زیرساخت های روستایی، هزینه های معاملات و مشارکت بازار در کنیا
|کد مقاله||سال انتشار||مقاله انگلیسی||ترجمه فارسی||تعداد کلمات|
|19893||2004||19 صفحه PDF||سفارش دهید||محاسبه نشده|
Publisher : Elsevier - Science Direct (الزویر - ساینس دایرکت)
Journal : Journal of Development Economics, Volume 73, Issue 1, February 2004, Pages 349–367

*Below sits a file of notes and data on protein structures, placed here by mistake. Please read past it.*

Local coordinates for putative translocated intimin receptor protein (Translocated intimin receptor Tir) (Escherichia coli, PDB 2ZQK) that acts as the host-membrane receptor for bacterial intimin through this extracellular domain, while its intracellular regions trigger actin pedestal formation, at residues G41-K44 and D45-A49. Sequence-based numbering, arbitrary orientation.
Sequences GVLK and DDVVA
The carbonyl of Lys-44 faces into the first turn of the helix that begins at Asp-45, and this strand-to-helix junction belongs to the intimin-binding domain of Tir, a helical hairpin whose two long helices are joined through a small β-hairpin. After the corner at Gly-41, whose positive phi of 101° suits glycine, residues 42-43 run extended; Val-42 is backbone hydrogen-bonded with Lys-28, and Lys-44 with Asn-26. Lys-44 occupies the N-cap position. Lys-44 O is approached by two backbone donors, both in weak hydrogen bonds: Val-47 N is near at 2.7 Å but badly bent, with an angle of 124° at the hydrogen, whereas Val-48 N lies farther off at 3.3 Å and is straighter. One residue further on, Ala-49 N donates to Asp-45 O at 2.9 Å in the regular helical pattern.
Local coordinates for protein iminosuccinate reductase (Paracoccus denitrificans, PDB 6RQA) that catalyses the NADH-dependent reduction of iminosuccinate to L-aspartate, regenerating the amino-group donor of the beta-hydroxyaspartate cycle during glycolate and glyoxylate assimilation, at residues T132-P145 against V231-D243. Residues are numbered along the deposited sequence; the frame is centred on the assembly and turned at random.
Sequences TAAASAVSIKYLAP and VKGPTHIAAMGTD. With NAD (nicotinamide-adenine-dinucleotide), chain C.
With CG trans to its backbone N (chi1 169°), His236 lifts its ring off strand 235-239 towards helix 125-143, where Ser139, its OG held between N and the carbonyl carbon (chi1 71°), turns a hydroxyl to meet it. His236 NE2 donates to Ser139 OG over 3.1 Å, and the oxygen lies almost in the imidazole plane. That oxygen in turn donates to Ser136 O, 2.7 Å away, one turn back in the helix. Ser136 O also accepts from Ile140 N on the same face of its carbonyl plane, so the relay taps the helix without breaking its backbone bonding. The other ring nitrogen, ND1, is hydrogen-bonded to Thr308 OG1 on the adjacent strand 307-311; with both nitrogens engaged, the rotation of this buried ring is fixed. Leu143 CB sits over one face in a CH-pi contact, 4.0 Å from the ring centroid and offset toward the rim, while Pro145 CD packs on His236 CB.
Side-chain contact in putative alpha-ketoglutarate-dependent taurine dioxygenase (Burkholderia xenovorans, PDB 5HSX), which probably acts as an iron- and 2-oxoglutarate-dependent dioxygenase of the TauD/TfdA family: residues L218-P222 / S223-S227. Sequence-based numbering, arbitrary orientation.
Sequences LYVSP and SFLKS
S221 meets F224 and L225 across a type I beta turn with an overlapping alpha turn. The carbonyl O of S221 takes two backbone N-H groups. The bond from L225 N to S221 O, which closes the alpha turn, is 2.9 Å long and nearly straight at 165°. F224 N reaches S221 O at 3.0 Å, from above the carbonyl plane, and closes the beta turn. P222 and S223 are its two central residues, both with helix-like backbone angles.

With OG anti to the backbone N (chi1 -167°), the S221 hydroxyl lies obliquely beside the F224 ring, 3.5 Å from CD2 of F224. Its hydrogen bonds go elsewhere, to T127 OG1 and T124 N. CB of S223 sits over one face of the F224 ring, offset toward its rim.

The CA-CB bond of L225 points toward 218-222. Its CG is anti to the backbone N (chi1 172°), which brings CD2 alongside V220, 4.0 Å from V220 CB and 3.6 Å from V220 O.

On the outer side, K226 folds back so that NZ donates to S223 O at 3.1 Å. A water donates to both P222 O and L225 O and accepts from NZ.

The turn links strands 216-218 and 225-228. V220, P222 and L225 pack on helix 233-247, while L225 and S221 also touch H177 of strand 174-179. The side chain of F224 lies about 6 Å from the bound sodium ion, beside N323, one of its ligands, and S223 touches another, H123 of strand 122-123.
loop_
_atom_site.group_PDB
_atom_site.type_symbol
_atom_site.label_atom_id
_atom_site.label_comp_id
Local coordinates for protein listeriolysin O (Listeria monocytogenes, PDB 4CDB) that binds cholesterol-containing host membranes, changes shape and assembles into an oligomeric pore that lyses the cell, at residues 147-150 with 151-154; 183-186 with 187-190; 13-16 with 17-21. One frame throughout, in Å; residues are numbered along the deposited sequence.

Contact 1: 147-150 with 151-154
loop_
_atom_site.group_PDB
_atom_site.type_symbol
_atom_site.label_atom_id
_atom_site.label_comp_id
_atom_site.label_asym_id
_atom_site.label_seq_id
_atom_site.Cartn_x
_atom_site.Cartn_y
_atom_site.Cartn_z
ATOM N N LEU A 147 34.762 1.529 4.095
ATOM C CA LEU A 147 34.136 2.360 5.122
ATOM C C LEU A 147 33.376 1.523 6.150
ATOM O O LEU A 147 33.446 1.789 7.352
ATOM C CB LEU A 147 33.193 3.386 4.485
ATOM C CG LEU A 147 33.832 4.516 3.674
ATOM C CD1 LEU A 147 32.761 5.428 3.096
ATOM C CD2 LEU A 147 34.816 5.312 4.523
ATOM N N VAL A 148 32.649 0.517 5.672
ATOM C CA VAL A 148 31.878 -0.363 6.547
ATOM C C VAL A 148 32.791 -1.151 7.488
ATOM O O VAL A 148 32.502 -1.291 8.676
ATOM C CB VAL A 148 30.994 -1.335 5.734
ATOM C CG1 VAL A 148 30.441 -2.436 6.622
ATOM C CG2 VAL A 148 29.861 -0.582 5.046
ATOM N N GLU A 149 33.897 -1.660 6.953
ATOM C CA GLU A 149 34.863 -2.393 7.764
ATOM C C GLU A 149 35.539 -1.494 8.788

We develop a conceptual framework for quantifying fixed transactions costs facing semisubsistence households. Using household survey data from a sample of 324 Kenyan maize farmers, we jointly estimate household supply and demand schedules and transactions costs. Econometric results indicate that on average the ad valorem tax equivalent of fixed transactions costs for households in our sample is 15%. Additional analysis indicates that economic isolation is positively associated with the size of transactions costs. To the best of our knowledge, ours are the first empirical estimates of the magnitude of fixed transactions costs for agricultural households in developing countries.